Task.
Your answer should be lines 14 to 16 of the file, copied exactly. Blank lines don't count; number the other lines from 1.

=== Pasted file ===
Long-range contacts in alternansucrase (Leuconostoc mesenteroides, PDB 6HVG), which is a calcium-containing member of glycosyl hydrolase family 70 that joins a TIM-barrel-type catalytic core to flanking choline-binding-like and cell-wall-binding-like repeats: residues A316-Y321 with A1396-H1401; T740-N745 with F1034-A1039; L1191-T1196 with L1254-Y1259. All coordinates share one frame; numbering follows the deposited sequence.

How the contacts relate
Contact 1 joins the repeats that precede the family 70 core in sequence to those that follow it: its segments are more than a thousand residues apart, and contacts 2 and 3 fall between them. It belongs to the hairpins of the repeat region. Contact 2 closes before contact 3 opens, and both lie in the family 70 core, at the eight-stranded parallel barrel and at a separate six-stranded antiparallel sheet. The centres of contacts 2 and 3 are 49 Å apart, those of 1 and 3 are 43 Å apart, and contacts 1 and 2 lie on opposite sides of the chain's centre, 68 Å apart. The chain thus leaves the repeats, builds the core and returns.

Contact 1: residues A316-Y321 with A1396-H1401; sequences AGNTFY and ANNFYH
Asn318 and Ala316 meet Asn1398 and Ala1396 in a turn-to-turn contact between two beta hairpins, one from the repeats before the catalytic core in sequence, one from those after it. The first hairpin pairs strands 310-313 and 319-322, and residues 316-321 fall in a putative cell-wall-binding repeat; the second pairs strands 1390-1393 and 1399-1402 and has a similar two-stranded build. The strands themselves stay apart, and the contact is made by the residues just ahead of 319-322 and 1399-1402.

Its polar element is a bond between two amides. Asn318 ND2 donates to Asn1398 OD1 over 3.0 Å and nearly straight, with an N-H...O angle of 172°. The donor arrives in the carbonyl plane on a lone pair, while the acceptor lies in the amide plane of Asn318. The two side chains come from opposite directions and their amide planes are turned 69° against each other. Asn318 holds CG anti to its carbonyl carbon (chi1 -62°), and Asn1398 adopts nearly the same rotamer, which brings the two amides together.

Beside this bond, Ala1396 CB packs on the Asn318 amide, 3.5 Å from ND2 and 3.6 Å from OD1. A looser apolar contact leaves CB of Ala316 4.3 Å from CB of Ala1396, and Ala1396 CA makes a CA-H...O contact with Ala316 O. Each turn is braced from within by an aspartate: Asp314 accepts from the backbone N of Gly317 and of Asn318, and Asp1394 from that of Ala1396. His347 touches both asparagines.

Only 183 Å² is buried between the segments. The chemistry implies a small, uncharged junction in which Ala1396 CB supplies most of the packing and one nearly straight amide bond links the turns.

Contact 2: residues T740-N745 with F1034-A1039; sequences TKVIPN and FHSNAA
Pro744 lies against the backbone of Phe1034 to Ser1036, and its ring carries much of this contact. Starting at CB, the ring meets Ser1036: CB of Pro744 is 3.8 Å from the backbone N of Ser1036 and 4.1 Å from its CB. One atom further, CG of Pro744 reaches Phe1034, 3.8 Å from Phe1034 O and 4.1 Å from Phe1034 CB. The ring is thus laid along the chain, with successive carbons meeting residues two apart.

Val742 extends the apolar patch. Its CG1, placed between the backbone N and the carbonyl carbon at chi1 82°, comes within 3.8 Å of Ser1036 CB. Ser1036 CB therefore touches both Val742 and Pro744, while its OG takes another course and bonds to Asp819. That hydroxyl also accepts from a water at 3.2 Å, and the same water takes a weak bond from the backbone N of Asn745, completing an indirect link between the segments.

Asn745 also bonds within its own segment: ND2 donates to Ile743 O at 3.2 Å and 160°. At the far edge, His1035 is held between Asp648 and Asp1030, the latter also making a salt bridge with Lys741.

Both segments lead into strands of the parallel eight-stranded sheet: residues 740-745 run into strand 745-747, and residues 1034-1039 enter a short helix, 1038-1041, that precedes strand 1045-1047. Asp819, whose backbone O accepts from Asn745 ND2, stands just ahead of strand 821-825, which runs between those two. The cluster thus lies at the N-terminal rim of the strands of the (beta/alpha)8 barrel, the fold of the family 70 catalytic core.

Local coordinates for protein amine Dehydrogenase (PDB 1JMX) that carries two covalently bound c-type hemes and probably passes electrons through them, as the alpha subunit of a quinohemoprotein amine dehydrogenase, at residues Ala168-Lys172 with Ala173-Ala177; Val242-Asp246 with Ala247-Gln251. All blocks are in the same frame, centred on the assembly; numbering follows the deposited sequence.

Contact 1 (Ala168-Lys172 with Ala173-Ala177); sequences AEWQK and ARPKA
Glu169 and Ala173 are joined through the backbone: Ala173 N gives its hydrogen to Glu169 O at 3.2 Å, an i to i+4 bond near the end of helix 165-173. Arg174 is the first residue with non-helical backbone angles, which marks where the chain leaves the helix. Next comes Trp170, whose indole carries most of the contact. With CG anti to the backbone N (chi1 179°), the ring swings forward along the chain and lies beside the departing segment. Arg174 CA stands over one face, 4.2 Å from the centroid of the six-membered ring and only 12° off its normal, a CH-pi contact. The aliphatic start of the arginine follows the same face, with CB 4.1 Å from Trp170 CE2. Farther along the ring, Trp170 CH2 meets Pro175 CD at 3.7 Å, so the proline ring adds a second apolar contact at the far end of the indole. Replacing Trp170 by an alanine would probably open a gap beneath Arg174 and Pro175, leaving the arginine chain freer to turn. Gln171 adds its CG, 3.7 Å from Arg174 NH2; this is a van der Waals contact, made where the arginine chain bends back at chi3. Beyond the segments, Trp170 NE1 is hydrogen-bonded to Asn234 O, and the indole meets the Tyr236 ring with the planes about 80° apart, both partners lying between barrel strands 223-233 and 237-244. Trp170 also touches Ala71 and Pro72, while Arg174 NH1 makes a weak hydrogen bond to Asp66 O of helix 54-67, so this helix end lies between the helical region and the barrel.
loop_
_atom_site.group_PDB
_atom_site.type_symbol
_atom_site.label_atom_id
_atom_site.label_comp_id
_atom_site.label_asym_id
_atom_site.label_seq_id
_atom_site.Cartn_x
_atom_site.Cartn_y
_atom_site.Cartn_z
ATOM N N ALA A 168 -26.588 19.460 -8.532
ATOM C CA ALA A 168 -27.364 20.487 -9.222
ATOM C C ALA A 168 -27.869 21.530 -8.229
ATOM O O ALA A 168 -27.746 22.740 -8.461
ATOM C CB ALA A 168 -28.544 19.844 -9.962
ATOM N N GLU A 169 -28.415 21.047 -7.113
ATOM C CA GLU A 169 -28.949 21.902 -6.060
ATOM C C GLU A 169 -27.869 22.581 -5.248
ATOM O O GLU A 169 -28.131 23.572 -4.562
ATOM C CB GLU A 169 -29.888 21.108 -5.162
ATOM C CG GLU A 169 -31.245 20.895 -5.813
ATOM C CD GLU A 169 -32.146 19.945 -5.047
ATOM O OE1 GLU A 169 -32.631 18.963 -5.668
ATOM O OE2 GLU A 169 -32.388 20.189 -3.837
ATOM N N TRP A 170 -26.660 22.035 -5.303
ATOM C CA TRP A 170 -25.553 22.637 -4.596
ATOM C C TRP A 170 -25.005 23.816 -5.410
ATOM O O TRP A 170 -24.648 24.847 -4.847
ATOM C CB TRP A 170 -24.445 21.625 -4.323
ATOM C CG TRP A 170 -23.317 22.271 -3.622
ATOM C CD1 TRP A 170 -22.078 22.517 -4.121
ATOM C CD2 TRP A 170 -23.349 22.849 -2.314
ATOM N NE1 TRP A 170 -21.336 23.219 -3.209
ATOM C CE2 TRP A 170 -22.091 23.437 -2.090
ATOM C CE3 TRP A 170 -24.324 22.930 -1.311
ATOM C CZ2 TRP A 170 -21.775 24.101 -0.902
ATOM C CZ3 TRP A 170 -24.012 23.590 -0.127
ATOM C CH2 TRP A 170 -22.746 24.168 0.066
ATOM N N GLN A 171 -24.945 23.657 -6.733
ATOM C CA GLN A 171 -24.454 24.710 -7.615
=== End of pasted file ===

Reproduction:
Local coordinates for protein amine Dehydrogenase (PDB 1JMX) that carries two covalently bound c-type hemes and probably passes electrons through them, as the alpha subunit of a quinohemoprotein amine dehydrogenase, at residues Ala168-Lys172 with Ala173-Ala177; Val242-Asp246 with Ala247-Gln251. All blocks are in the same frame, centred on the assembly; numbering follows the deposited sequence.

Contact 1 (Ala168-Lys172 with Ala173-Ala177); sequences AEWQK and ARPKA
Glu169 and Ala173 are joined through the backbone: Ala173 N gives its hydrogen to Glu169 O at 3.2 Å, an i to i+4 bond near the end of helix 165-173. Arg174 is the first residue with non-helical backbone angles, which marks where the chain leaves the helix. Next comes Trp170, whose indole carries most of the contact. With CG anti to the backbone N (chi1 179°), the ring swings forward along the chain and lies beside the departing segment. Arg174 CA stands over one face, 4.2 Å from the centroid of the six-membered ring and only 12° off its normal, a CH-pi contact. The aliphatic start of the arginine follows the same face, with CB 4.1 Å from Trp170 CE2. Farther along the ring, Trp170 CH2 meets Pro175 CD at 3.7 Å, so the proline ring adds a second apolar contact at the far end of the indole. Replacing Trp170 by an alanine would probably open a gap beneath Arg174 and Pro175, leaving the arginine chain freer to turn. Gln171 adds its CG, 3.7 Å from Arg174 NH2; this is a van der Waals contact, made where the arginine chain bends back at chi3. Beyond the segments, Trp170 NE1 is hydrogen-bonded to Asn234 O, and the indole meets the Tyr236 ring with the planes about 80° apart, both partners lying between barrel strands 223-233 and 237-244. Trp170 also touches Ala71 and Pro72, while Arg174 NH1 makes a weak hydrogen bond to Asp66 O of helix 54-67, so this helix end lies between the helical region and the barrel.